COVID-19 Admissions Associated with Asthma Related Diagnosis: A Closed Scheme Case Study
Background: The COVID-19 epidemic has adversely affected health systems globally. Most are overwhelmed because of the unprecedented spread of the virus. COVID-19 is a respiratory disease that impacts the respiratory tract which includes your lungs. When COVID-19 is severe it can bring on pneumonia or acute respiratory distress syndrome (ARDS). Chronic respiratory diseases (CRDs) are among the leading causes of death worldwide. The World Health Organization (WHO) estimates that non-communicable disease (NCDs) represent 63% of all global deaths of which 3.9 million are due to CRDs and Chronic Obstructive Pulmonary Disease (COPD). The most common chronic respiratory diseases globally are asthma and chronic obstructive pulmonary disease and impact on the poor quality of life worldwide. Asthma is also amongst the top 5 most prevalent chronic conditions in medical schemes. Both asthma and COVID-19 are part of the Prescribed Minimum Benefits (PMB). There are various studies depict that asthma may increase the risk of hospitalization from COVID-19. According to Wang et al. (2020), asthma as comorbidity may not increase the mortality of COVID-19. Further studies indicate no casual association between Asthma and COVID-19, it is also unclear whether patients with asthma are at a higher risk of developing COVID-19 and/or becoming severely ill.
Objectives: The objective of this study was to assess COVID-19 related admissions that are possibly associated with asthmatic diagnosis at discharge phase.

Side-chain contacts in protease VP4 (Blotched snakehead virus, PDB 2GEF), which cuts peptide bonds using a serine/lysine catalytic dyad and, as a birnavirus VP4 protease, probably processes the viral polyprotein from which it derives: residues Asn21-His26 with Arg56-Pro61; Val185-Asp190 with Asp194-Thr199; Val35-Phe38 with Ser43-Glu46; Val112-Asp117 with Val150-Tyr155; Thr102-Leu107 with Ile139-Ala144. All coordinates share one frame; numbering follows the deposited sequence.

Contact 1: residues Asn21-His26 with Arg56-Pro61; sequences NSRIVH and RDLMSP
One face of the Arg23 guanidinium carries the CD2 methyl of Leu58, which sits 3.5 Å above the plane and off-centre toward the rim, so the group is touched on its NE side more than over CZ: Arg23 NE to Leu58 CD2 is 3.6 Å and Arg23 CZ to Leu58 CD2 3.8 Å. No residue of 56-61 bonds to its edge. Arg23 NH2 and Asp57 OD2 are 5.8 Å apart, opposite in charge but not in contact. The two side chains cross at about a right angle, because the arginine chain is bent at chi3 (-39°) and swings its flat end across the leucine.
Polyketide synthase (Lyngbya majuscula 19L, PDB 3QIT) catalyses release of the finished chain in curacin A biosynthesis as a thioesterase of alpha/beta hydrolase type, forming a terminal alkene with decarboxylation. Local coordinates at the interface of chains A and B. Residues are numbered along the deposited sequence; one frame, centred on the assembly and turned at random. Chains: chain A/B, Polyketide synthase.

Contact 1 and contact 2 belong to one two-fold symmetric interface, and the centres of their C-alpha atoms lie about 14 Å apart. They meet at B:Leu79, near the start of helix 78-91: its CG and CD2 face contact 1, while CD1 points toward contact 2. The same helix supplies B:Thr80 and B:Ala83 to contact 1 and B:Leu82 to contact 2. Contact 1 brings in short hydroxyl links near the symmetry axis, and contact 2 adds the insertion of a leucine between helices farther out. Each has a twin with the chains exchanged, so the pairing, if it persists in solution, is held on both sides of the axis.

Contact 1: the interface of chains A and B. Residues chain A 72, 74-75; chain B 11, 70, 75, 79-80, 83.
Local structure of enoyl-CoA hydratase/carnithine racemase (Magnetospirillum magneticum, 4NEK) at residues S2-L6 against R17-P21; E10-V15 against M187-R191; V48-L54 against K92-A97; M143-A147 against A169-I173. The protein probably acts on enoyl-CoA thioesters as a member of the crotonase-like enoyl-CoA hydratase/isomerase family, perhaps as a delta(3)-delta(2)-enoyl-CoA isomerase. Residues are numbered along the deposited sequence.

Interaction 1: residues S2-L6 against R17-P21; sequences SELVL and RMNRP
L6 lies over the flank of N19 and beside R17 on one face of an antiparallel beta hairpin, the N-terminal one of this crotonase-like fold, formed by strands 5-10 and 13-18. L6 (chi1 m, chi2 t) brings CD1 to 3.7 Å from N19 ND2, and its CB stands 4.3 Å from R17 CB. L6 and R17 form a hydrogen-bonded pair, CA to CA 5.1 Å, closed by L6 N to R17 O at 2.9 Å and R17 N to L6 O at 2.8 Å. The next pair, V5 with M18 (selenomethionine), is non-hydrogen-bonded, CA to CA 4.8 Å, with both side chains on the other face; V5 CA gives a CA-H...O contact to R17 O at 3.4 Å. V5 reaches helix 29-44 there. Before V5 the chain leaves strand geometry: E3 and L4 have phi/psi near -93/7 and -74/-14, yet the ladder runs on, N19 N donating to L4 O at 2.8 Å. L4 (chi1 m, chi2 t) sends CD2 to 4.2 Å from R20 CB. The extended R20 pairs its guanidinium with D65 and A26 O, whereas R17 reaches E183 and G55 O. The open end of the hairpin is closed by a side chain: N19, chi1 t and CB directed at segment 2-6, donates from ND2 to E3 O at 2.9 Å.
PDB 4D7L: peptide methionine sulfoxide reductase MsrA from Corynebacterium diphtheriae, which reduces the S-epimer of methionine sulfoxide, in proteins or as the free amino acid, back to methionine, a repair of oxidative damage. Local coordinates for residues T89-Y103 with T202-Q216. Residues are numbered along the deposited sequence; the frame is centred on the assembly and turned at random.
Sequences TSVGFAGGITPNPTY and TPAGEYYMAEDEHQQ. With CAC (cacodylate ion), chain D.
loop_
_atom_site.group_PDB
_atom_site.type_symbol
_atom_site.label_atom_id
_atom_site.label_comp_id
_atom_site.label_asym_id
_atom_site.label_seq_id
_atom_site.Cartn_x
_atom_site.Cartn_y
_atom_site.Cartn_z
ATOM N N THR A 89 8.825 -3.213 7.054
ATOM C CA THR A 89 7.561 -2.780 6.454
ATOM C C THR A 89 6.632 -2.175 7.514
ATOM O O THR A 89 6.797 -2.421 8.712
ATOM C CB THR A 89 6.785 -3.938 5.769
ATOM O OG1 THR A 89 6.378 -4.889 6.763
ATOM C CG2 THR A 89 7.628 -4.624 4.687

Methods: The study entailed a descriptive cross-section analysis of a closed medical scheme using claims information on COVID-19. Patients were included if they had laboratory-confirmed (RT – PCR assay) COVID-19 infection at admission phase and a hospital discharge primary diagnosis linked to Asthma.
Results: The analysis covered a total of 71 closed medical scheme patients that were admitted for COVID- 19 related diagnosis and primary diagnosis code linked to Asthma. The primary diagnosis for admission was used as a guide to identify a COVID-19 confirmed case or suspected case. The median age of patients admitted to hospital was 51 (IQR 44-60). The median number of inpatient days was seven (IQR 5-12). Significantly more of the patients were males, 85.92% vs. 14.02%, p <0.0001.
Nearly thirty percent of admissions were in General Ward, 29.58%, just under twenty percent were admitted in High Care, 18.31%. Less than two percent of admissions were in ICU, 1.41%, The reminder which was just over half were in other types admitting facilities which included home-based or outpatient care, 50.7%. Significantly more of the discharge diagnosis was liked to Asthma, unspecified which accounted for 92% of patients.
Conclusion: The study found evidence that restricted scheme patients admitted for COVID-19 had symptoms associated with Asthma. This finding further depicts some evidence of a link between COVID-19 and Asthma, which are both respiratory chronic conditions. Both these conditions are listed as PMBs by the CMS and that medical schemes must fund in full. The findings of this study indicate a further need for a more comprehensive analysis on the possible associations between asthma and COVID-19 infection and severity. These insights will further assist in efforts and interventions to support asthma care and better healthcare management.